Monthly archives "October 2017"

TAO November 2017–Retiring Thoughts

Retiring Thoughts

I wasn’t planning to retire, but it happened anyway last February. Without consultation, my lower back made the decision for me, even though I have a lot of music left in me. Happily, surgery was successful, and I can play again—but on a limited basis.
Without a doubt, retirement is a new stage of life for me. I have a lot to learn about making the most of the opportunities it presents. I won’t deny that my wife and I had begun dreaming of retirement for a couple of years, but, frankly, I was not prepared for retirement itself. Now that I’m better, I am enjoying the freedom that comes with it. Surgical recovery has given me plenty of time to look back over my forty-three years of professional music making. I have many wonderful memories of performances, pastors and people to carry with me. I will always be grateful for them.
If you aren’t retired yet, here is what I would like you to think about: Appreciate what you have now. Make the most of the time you have; make all the music you can. Be generous with your talent. Choose music for the people you serve and enjoy the music preparation process as much as the performance. Use work to grow as a person—you are more than the music you play. Embrace change and the challenges it presents. Challenge yourself, as well: read and listen, learn and reflect upon a wide range of topics. Let your personal growth shine through you.
Platitudes aside, let your Thanksgiving season be filled with genuine gratitude for the many gifts in your life. I am grateful for the partners in my life: my wife, Betsy, music making partners of all stripes, AGO colleagues, and friends who compose new music for our enjoyment. Let’s dive into some of their work now.
First, some ensemble literature to share with your partners: here is Wayne Wold’s Credo for Organ and Trumpet (Augsburg Fortress 9781506413754). I admire Wayne’s creative use of resources within limited means. Three of the movements describe the Trinity using material the Lutheran chorale, “Wir Glauben All.” He has also arranged five more hymn tunes: “Grosser Gott,” “Lobe den Herren,” “Noel Nouvelet,” “Puer Nobis,” and “Solid Rock.” All are delightful to play and to hear. A little more challenging for trumpet is Domecq Smith’s Voluntary (MorningStar 20-9920). This ABA trumpet tune would make a fine postlude for a festival day. Interesting keyboard duets keep coming in. Piano/organ duetists will enjoy Tapestries of Praise (Lillenas 9780787758196) arranged by Susan Caudill and Jerry Nelson. Combining two hymns in each work, these moderately advanced pieces are an evangelical organist’s new BFF. Truly gorgeous phrases move through endless varieties of textures to build exciting pieces that your congregation will love.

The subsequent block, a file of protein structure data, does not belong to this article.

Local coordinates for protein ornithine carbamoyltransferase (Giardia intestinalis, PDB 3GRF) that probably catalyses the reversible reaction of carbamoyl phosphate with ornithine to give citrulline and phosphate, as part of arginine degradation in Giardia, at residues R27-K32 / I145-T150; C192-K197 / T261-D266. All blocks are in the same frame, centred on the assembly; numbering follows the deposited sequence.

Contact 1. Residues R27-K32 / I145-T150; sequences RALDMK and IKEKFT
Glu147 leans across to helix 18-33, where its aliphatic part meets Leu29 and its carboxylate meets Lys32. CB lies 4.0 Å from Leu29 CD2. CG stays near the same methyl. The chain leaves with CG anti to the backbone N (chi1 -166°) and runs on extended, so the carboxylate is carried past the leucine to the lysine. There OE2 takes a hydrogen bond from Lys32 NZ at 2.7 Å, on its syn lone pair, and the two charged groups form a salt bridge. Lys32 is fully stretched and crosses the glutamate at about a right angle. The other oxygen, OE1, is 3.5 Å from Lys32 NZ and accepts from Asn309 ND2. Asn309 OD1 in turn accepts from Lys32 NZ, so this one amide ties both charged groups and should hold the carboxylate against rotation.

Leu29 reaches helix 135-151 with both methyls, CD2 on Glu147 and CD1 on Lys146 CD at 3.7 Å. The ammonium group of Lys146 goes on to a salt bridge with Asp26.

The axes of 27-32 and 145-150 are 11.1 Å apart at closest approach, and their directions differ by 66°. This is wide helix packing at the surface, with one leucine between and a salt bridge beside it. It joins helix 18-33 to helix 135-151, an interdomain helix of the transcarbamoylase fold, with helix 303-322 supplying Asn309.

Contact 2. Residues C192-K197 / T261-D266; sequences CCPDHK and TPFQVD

Two useful new resources for service playing are next. Jeffrey Blersch has prepared volume seven in his Interpretations series (Concordia 97-7775) There are intonations, re-harmonizations, and modulations galore for ten well-known hymns, including “Bryn Calfaria,” “Foundation,” “In Babilone,” “Olivet,” “Unser Herrscher.” You will find them to be harmonically conservative and creatively rich. In a similar vein is Joining in Glad Adoration (Augsburg Fortress 9781506426341), where David Sims has unleashed his creative mind on twenty-five hymn tunes selected across the entire spectrum of denominational traditions. Written at a similar early intermediate level, David loves both rhythmic verve and quiet sensitivity.
I have always enjoyed playing hymn partitas, mostly for the kaleidoscope of creativity that is required and for the flexibility they provide. Some movements work best grouped together as a prelude, others can stand alone for solo pieces at the offertory; undoubtedly, one of them will make a great postlude. We have a whole crop of new partitas to explore.
First is Jeffrey Blersch’s “Thaxted” (We Praise You and Acknowledge You, O God) (CPH 97-7792). This is one of my favorite hymn tunes, so I am always looking for something new to share. Opening with a grand “Intrada, he quickly moves through the traditional “Chorale” to a lively “Trumpet Tune,” a “Reflection” with tenor melody, and a lively, rising-scales “Finale” with the tune thundering in the pedals. I am also pleased to find something fresh on “Ebeneezer” (Thy Strong Word) by Benjamin Cullli (CPH 97-7791). The lovely “Meditation” quietly moves through four keys; the “March” and a delightful 7/8 “Scherzo” sustain interest before the final “Toccata.” With this movement, the composer enters an entirely different creative realm. The only movement at an early advanced level, Benjamin unleashes all he has to great effect. If you take the time to learn it, you will have a brilliant piece for service or concert.